TABLE V__________________________________________________________________________THE EFFECT OF CARRYING OUT PROCESS WITH SAFANIYA ATMOS-PHERIC RESIDUUM IN A STAGED MANNERReactants Stage 1 Stage 2__________________________________________________________________________Residuum g. 134.2 80.3Reagent, g., Wt. % NaNH2, 13.4, 10.0 NaNH2, 3.0, 3.7Hydrogen, psig, Initial 500 500 Max. 785 770 Final 240 400H2 Consumed, SCF/B 67 59Reaction ConditionsTime, Hr. 1 1Temp., ° F. 700 700Product InspectionsSulfur, Wt. % 1.52 0.88Nitrogen, Wt. % -- 0.26Conradson Carbon, Wt. % -- 7.5Ni/V/Fe, ppm -- 9/9/9API Gravity 19.1 20.7Desulfurization, % 61.2 42.0 (overall 86.4%)Conradson Carbon Loss, % -- 38.0 (overall 63.0%)Demetallization, % -- 75.5 (overall 83.7%)Products RecoveredLiquid, Wt. % on Feed 94.7 95.6Coke. Wt. % on Feed 0.3 0.1C5 -Gas, Wt. on Feed 0.8 0.2__________________________________________________________________________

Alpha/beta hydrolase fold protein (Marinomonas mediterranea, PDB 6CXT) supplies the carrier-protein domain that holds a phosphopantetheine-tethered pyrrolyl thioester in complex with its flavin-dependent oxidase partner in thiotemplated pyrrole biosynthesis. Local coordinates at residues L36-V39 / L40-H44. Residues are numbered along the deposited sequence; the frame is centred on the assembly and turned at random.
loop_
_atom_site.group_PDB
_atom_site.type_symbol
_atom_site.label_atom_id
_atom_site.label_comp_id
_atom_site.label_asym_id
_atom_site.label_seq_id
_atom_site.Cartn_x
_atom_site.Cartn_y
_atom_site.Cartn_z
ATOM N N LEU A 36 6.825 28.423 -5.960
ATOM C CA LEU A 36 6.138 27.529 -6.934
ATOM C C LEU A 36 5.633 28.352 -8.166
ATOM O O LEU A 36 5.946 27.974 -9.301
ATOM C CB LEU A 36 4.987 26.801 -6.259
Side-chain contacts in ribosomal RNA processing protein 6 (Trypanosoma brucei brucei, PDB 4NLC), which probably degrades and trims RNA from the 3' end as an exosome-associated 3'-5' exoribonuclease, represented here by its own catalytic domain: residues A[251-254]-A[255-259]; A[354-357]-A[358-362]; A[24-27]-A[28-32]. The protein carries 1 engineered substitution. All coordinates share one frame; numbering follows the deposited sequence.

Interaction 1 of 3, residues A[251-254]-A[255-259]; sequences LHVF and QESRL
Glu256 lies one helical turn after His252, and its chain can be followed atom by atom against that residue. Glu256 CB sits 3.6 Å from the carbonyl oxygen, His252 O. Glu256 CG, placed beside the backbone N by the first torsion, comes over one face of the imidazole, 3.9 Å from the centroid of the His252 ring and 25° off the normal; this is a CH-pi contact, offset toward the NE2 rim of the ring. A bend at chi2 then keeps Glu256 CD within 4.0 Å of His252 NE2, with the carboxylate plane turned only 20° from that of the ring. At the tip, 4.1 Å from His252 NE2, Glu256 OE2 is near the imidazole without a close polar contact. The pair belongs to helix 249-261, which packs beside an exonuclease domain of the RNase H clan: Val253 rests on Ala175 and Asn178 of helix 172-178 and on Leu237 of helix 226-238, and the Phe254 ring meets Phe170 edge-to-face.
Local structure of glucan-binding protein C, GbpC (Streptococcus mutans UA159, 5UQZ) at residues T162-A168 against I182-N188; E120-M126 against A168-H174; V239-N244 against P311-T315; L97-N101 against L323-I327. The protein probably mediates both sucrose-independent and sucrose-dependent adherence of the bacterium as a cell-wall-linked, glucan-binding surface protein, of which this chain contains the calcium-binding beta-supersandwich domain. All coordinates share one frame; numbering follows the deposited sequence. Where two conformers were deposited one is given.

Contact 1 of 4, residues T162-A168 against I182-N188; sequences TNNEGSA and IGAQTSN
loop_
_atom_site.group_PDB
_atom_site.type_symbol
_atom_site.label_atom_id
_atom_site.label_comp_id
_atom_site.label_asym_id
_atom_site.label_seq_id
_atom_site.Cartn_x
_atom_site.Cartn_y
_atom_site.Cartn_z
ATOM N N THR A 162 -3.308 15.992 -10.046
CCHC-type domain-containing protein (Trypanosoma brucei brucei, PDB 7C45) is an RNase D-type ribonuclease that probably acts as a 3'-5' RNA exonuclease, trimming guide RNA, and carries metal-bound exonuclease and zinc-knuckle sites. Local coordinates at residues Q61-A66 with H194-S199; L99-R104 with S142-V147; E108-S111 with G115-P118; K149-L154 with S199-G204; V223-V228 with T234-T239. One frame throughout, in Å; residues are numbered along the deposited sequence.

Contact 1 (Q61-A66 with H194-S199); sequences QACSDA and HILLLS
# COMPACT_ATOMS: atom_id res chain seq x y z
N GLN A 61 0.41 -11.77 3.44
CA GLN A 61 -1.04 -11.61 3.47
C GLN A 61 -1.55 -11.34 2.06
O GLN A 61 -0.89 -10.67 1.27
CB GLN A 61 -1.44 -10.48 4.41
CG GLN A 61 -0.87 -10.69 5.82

The data in Table V demonstrate that desulfurization can be increased by successive treatment of the feed with fresh charges of sodamide and hydrogen. This will be seen in comparing desulfurization of Example 6 (67%) with the desulfurization in stage 2 of Example 9 (86.4%).